The proposals by Gov. Paul LePage to relax Maine's environmental laws have divided local legislators. State Sen. Chris Rector, R-Thomaston, said that environmental groups have organized to get people to contact legislators. Rep. Edward Mazurek, D-Rockland, said, "I agree we have to look at regulatory laws and rules but we have to make sure we keep the regulations that protect the public." Reps. Joan Welsh, D-Rockport, and Chuck Kruger, D-Thomaston, were critical of the LePage package. Reps. Andrew O'Brien, D-Lincolnville, and Walter Kumiega III, D-Deer Isle, also took aim at the governor's proposals. Rep. Wes Richardson, R-Warren, Sen. Michael Thibodeau, R-Winterport, and Rep. Deborah Sanderson, R-Chelsea, stressed that the governor's proposals were just proposals.
Editorial:George, Matt and SAM
Bangor Daily News - Sunday, January 30, 2011 

George Smith was, for the most part, an effective lobbyist for the Sportsman’s Alliance of Maine's key issues before the Legislature. But at some point, he became a polarizing force in the State House. SAM should consider focusing on empowering local hunting and fishing groups, which are in a better position to protect and enhance the environment. And if it can encourage a new generation to set down the video games and venture into the fields and woods, it will have sustained itself and made a better, healthier Maine. Matt Dunlap, a former Democratic legislator who served as chairman of the Legislature’s Inland Fisheries and Wildlife Committee, is poised to tackle these challenges.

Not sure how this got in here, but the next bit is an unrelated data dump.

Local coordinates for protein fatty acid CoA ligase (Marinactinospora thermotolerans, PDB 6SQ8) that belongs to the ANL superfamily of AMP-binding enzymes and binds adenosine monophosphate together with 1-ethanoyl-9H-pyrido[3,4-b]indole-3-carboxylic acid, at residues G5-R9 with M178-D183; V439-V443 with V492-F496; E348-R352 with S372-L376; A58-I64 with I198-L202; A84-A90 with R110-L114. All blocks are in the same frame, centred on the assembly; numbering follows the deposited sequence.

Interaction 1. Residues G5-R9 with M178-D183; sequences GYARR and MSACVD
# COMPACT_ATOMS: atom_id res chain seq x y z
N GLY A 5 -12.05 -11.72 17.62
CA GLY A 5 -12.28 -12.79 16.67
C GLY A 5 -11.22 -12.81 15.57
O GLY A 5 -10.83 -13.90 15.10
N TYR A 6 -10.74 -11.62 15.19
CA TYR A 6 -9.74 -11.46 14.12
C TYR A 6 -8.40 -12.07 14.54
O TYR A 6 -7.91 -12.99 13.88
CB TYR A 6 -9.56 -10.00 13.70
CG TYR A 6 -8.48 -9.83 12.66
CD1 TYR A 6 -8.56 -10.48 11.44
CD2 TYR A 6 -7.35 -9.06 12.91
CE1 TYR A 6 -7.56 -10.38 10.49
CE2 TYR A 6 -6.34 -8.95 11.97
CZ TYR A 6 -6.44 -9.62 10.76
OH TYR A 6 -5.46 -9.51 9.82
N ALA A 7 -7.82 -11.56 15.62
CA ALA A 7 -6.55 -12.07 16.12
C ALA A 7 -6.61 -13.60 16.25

Mogul's land buy prompts questions
Portland Press Herald - Sunday, January 30, 2011 

When media mogul John Malone adds 1 million acres of Maine and New Hampshire timberlands to his holdings next week, he might become the largest private landowner in the United States. Malone is already No. 5 on The Land Report magazine's list of top 100 private landowners, with 1.2 million acres that include about 70,000 acres near Jackman. No. 1 on the magazine's list is Malone's fellow media kingpin and friend, Ted Turner, who owns more than 2 million acres. "I think part of him is trying to be the biggest," Jym St. Pierre, of RESTORE the North Woods, a forest conservation group. St. Pierre is among a number of Mainers wondering what Malone's intentions are.
Opinion: Govenor, Maine isn't just like any other state
Sun Journal - Sunday, January 30, 2011 

Gov. Paul LePage issued his recommendations for altering state environmental laws to the Joint Select Committee on Regulatory Fairness and Reform late Monday afternoon. Veteran observer/lobbyist George Smith called the proposals “stunning.” According to NRCM, the plan would repeal or substantially weaken 18 environmental laws, including several that received unanimous support from the Legislature. It would also gut land use controls over the vast unorganized territories. LePage assumes business will thrive if we throw open our landscape to anyone who wants to build anything. He’s selling Maine short.